“About four years ago, I started my quest to assemble every Heisman winner’s autograph in index card form and to have them authenticated by PSA/DNA.”
– Jeff Taladay
One of the greatest truths in our hobby is that collections can be themed in any way and structured accordingly. Still, a degree of focus is usually an important element in most collections. Key card and player collections are tenets of the PSA Set Registry, and autograph collections can be designed in similar fashion. In fact, a recent SMR article details an excellent collection of index cards autographed by Heisman Trophy winners.
This is a collection that makes good, logical sense. The Heisman Trophy is an internationally-recognized award honoring the top college football player each year. The award was first presented in 1935, and while a handful of awardee signatures are difficult to obtain, the majority provide a reasonable challenge that with diligence can be obtained by most hobbyists. In terms of autograph media, a host of items could be considered but the list shrinks considerably if the collector wishes to use one type of item throughout the collection. Along those lines, index cards seem the obvious choice.
Though not used as often by contemporary hobbyists, index cards were a very popular medium for autograph collecting for decades and vintage pieces are therefore generally available. Truthfully there is little in the autograph collector’s kit that presents a signature better than an unlined index card. An additional bonus is that while they are versatile and attractive, signed index cards are typically the most cost-effective manner by which a collector can purchase an autograph.
If I were to begin this collection myself (or one similar), I would do so in the following manner:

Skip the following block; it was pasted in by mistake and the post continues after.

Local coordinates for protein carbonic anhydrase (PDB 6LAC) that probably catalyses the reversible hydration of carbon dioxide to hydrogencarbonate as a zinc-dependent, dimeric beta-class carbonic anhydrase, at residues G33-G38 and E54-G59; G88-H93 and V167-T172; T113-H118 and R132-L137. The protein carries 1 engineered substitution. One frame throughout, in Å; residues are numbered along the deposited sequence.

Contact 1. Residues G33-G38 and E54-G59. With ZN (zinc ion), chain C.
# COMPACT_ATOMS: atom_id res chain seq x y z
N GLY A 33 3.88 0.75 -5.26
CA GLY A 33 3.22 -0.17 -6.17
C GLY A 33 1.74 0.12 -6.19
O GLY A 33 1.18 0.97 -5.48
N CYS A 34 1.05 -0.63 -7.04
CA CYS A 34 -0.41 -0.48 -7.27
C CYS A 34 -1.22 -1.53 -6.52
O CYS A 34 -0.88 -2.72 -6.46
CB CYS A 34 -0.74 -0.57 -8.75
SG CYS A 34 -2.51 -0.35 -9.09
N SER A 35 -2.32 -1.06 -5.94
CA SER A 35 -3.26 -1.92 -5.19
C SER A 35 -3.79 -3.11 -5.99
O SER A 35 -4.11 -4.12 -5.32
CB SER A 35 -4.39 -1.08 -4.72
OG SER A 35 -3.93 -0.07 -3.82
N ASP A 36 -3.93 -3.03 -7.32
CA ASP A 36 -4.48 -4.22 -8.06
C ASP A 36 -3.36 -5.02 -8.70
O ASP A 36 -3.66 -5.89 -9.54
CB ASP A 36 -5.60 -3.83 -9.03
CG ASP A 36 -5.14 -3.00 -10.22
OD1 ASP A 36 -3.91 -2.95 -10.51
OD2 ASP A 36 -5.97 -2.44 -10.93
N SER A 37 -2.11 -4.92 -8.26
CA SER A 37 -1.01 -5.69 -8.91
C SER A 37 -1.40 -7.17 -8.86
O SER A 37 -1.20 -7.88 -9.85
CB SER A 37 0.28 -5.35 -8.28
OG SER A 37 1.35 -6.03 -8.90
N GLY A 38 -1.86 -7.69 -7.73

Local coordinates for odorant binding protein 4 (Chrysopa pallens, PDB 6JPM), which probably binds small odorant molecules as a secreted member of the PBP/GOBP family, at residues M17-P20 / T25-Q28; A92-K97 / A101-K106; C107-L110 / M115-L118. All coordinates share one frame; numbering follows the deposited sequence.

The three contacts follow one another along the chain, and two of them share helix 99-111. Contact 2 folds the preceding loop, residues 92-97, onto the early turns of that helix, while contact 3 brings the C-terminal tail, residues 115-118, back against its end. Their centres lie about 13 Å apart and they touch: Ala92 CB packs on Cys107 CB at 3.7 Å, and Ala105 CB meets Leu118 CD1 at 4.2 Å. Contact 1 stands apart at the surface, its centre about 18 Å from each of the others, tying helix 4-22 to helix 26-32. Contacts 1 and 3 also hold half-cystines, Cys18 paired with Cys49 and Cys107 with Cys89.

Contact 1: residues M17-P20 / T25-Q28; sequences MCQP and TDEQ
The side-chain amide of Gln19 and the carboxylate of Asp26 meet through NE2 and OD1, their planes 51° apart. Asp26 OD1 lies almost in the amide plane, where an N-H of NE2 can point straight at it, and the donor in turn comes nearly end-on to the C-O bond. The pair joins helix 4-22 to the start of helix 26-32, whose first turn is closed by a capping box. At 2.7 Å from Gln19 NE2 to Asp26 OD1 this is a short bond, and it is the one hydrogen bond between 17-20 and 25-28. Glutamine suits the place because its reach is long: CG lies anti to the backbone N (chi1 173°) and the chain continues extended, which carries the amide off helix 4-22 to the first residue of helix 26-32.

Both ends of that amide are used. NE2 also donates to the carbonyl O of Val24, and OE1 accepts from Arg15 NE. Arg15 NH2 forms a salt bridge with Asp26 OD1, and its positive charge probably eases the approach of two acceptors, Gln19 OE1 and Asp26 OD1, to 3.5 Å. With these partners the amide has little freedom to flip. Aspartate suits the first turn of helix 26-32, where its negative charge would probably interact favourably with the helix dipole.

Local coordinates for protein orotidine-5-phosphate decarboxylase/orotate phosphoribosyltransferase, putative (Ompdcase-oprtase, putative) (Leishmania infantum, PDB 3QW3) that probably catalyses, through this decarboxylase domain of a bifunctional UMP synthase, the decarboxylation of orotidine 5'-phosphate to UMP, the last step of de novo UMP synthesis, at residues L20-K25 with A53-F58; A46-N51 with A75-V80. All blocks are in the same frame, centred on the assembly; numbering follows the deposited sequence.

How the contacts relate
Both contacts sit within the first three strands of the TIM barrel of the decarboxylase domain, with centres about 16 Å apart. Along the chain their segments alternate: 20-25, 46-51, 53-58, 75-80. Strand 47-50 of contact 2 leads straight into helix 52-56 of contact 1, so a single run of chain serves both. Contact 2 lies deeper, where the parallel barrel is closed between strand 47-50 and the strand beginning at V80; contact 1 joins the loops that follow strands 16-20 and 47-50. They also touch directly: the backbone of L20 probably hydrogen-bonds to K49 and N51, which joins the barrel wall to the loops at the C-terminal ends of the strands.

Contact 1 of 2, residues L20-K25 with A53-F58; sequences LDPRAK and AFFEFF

- Secure a list of all Heisman Trophy winners and determine which ones are still living.
- Familiarize myself with the rarity of each signature so that I understood price ranges that I could expect to pay for each signature I could not obtain on my own.
- Purchase a membership to SportsCollectors.Net and research the TTM signing habits, fees and mailing addresses of the still-living subjects.
- Begin with the “low-hanging fruit,” which in this case means the subjects who sign TTM or make regular appearances on the autograph show circuit.
- Begin to research pricing for the deceased subjects and set up appropriate eBay searches. If you haven’t yet begun using it, Collectable is an app that allows you to set up eBay-like searches for all participating auction houses. It’s pretty handy!
- Decide how I want to present my new collection. The options I would consider most intently would begin with having the cards encapsulated so that they could be placed in a display case with other memorabilia. An Archival Methods binder of cards with accompanying PSA/DNA letters of authenticity would also be a portable, contained yet dynamic presentation.
One critical step that would span the entire run of the collection would be to research as much as I could about each player and signature in the collection. Learn what to look for and which signatures are most prone to forgery. While I would also have the collection authenticated by PSA/DNA, I know that I could save time, money and potential frustration by educating myself as well. As far as learning about the player, I have always found that a deeper understanding of the significance of the subject leads to greater appreciation of the item and ultimately more enjoyment in the collection. After all, enjoyment is the driving force behind my participation in this hobby.